While pay for American workers overall continues to stagnate, as it has throughout the past five years of economic expansion, median CFO compensation shot up in 2013 by 7%, according to a Mercer analysis. That followed a mere 2% gain the prior year (see chart below).
The study focused on the 491 S&P 500 companies that published 2013 executive-compensation data by July 1, 2014. It reported on total direct compensation, including base salary, short-term incentive or bonus payouts, and the expected value of long-term incentives.
Increased CFO pay, like that for CEOs, was driven partly by strong performance in the metrics companies tend to use as triggers for short-term incentive payouts. For example, median earnings before interest and taxes, or EBIT, advanced 5% last year. “Short-term incentive payouts are strongly driven by earnings,” notes Ted Jarvis, Mercer’s global director of data, research and publications.
As for long-term incentive payouts, they’re mostly driven by total shareholder return, and the stock market’s stellar performance in the past couple of years pushed the median three-year TSR to 16%.
CFOs’ total direct compensation held steady last year at 34% of what CEOs earned. However, the two groups showed greater alignment in terms of pay mix, in the sense that base salary shrunk as a percentage of overall pay. For CFOs, while the base-salary median grew by 3.8%, short-term incentive payouts swelled by 12.4%. “You’ll be seeing that trend become more and more pronounced,” says Stephen Mork, a partner in the consulting firm’s executive rewards practice.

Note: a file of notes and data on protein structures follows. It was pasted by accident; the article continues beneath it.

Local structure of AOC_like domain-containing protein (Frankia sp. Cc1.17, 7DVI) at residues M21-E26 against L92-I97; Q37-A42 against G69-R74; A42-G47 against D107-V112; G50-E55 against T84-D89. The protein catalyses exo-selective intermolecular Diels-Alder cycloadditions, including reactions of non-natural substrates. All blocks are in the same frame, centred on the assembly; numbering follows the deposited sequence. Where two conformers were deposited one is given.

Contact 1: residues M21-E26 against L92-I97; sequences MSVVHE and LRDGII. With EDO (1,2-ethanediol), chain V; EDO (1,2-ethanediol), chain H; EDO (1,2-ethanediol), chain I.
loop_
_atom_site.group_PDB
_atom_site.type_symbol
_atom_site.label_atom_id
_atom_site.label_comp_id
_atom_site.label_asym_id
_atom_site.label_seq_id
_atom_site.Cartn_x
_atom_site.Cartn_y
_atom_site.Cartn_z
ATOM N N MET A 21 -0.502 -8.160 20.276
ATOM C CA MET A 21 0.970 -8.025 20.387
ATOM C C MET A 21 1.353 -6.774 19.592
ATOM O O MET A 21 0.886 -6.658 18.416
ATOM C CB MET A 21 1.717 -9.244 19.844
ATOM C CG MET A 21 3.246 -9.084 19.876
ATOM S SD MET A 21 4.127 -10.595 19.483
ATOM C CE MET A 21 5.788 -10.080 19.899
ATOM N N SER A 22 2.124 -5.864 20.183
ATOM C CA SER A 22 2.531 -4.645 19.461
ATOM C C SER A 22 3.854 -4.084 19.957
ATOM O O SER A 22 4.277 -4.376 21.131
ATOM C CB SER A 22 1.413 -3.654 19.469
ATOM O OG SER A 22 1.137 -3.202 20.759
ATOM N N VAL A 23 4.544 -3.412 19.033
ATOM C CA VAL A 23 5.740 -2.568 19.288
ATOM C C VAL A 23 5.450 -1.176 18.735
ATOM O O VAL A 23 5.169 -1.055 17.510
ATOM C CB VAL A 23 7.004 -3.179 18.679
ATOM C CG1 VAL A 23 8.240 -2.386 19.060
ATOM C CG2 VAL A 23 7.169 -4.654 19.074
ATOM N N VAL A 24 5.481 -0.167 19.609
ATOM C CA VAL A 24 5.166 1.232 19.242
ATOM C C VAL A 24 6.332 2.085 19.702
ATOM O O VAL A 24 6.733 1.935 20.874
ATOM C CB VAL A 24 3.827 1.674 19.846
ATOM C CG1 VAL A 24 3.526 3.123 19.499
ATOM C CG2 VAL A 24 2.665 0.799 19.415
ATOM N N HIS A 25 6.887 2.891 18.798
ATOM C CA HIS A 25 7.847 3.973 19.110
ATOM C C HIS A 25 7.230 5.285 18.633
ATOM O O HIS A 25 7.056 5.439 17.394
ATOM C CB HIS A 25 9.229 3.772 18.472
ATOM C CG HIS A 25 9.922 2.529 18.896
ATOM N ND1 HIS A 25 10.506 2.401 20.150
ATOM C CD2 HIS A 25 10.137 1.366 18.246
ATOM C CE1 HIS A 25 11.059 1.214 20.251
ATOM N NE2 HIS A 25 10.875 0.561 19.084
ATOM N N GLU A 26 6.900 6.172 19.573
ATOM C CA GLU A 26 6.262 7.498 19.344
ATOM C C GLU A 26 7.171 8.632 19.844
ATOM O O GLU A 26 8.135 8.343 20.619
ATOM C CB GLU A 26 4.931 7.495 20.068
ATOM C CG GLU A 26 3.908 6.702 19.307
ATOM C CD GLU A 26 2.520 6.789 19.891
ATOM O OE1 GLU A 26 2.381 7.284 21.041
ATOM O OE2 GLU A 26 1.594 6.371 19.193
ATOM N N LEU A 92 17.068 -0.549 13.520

Finance chiefs aren’t going to be closing the pay gap with their bosses anytime soon. Mercer’s analysis showed that the median short-term incentive in 2013 was 160% of base pay for CEOs at S&P 100 companies but only 100% for CFOs. In other words, the finance folks had less upside potential.
Despite the greater strategic roles finance chiefs now play, compared with years ago, they remain understudies, Mork notes. “CEOs, not CFOs, still drive the business and set the strategy, which you can see in how they’re being paid,” he says.
Meanwhile, CFOs’ aggregate median total direct compensation was actually 8% higher than in 2012. Mercer, though, prefers a different approach to quantifying the change, which resulted in the 7% figure. Rather than report aggregate compensation data, it compared the specific pay statistics for each company on a company-by-company basis for 2013 vs. 2012. It then arrayed those companies from smallest pay increase (in some cases it was a decrease) to largest, resulting in a different median point than the aggregate data produces.
“That conveys the typical experience of executive incumbents better than simply comparing the aggregate medians from one year to another,” Jarvis says.